I've been using Ubuntu for several years now. I have it installed on every machine - server, desktop and laptop(s). I have Windoze only on my laptop for the rare occasions that I need it - such as updating my iPod. (I've been burned in the past doing this with Linux and the bad taste still lingers I'm afraid.) One of the things I've really grown to love is the ease with which new packages can be installed - a simple sudo aptitude install <package>.
My first introduction to Linux was Slackware 3, back around '95 or '96. Back then, you generally had to compile packages from source. With the hardware that was available at the time, this could often take a long time. I remember it taking about a day to compile a new kernel. I later switched to Fedora which improved matters with the RPM system. However, I still had to resolve dependencies manually which could be time consuming. I have since tried using yum, but it just seems to lack the simplicity and power of aptitude. Searching for packages seems to take an inordinate amount of time. (I'm perfectly willing to accept that I simply haven't learnt to use it properly, but then I don't particularly like learning new tricks.)
However, I have now decided to switch from Ubuntu to Debian. Here's why:
Canonical have made the decision to drop Gnome from the main release and use Unity instead. Unity was originally designed for netbooks and having tried it out on a netbook, I wasn't terribly impressed with it. I recently tried it again (on the netbook) as I know they've been doing a lot of work on it and I remain unimpressed and switched back to Gnome. I have a 1920x1200 display and Unity would be a complete waste of that space. I realise that there will probably be a way to go back to the Gnome desktop when they do move over to Unity. However, this just smacks of another decision Canonical are pushing down our throats.
Another (somewhat related) issue for me was the decision to switch the title bar buttons from right to left. As a design decision, this is perfectly fine. However, they flatly refused to reconsider or to make it simple to switch them back. (The quote I remember at the time was "This is not a democracy.") Now, it is possible to switch them back, but it is by no means easy - you need to use gconf-editor and edit a particular key which has a somewhat obscure syntax.)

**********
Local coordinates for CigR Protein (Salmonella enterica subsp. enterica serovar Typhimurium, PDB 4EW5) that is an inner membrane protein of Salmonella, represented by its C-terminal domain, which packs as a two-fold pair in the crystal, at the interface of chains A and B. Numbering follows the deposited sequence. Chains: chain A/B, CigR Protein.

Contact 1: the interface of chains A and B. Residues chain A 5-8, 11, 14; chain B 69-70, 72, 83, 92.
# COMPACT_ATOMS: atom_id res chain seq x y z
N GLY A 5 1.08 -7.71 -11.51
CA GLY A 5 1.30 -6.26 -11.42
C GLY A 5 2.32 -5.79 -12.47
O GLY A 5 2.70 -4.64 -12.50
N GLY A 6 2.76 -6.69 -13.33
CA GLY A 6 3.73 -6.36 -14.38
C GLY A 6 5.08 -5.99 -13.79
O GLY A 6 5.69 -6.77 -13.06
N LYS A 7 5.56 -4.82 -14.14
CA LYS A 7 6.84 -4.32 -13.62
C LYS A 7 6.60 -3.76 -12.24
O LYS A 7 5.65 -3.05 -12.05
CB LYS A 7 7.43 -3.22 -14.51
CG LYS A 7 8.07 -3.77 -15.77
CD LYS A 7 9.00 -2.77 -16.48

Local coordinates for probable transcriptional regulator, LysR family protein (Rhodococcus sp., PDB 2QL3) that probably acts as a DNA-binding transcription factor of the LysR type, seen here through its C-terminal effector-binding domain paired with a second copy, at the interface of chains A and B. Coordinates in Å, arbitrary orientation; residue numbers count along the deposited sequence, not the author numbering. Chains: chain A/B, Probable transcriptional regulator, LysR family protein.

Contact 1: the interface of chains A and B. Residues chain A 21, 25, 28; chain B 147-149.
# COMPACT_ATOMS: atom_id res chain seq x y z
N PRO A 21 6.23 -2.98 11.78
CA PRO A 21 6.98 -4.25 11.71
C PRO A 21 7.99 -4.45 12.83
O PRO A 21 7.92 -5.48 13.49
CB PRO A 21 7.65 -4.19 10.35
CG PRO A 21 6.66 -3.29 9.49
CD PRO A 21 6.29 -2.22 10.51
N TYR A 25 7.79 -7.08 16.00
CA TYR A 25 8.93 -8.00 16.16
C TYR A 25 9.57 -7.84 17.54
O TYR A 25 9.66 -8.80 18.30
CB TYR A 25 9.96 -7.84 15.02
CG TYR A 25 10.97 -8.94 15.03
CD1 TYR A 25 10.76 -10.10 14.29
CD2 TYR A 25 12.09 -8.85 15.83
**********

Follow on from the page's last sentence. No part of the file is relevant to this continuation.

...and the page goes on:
Hibernate & Suspend
I have never been able to get either Hibernate or Suspend to work with Ubuntu. Now, I haven't tries it with Debian yet; so, it may not work there either. But, the numerous times I've tried it (on a fairly wide range of hardware), I've been left feeling that the OS is somewhat unfinished. Usually, the machine doesn't suspend or hibernate and I have to do a cold reboot. In the old days, this was really bad on Linux as disks would often fail to mount if they hadn't been unmounted correctly. These days it is different, of course - filesystem drivers have improved immeasurably over the years - but I still get nervous every time I start a system without having shut it down properly.
I've noticed recently that my main desktop occasionally completely locks up. Sometimes, it really is complete and I can't ssh into it - I have to do a cold reboot. Other times, I can ssh in and shut the machine down cleanly, but not the desktop session. This has been happening more and more recently. In fact, it happened daily (sometimes twice) until I upgraded to an SSD and reinstalled the OS about six months ago. Recently, it's started happening again. With Windows, I figure I can get about two to three years before doing a re-install. With Linux, I would expect to get at least twice that - in reality, it looks like I'm getting about six to nine months.
My main reason for moving is the increasing level of control that Canonical is asserting over Ubuntu and they're seeming lack of concern for their users. I know that Canonical is a business and that the vast majority of their users don;t contribute to their bottom line. They also have a right to do whatever they want with their operating system (within the legal confines of the various licences, of course). I also have the right to choose another OS if theirs isn't suiting me and I've decided to choose one that isn't backed (or controlled) by a corporation and decisions aren't driven by profits. What it really comes down to is choice and I think Debian simply provides far more choice than Ubuntu does.
Finally, I would like to thank the Ubuntu developers for re-introducing me to Linux on the desktop. I had continued to use it on the server, but it fell out of favour with me and I (reluctantly) moved back to Windows. I have to say that thanks to their efforts (and those of the Debian developers), I have almost entirely dropped Windoze from my life.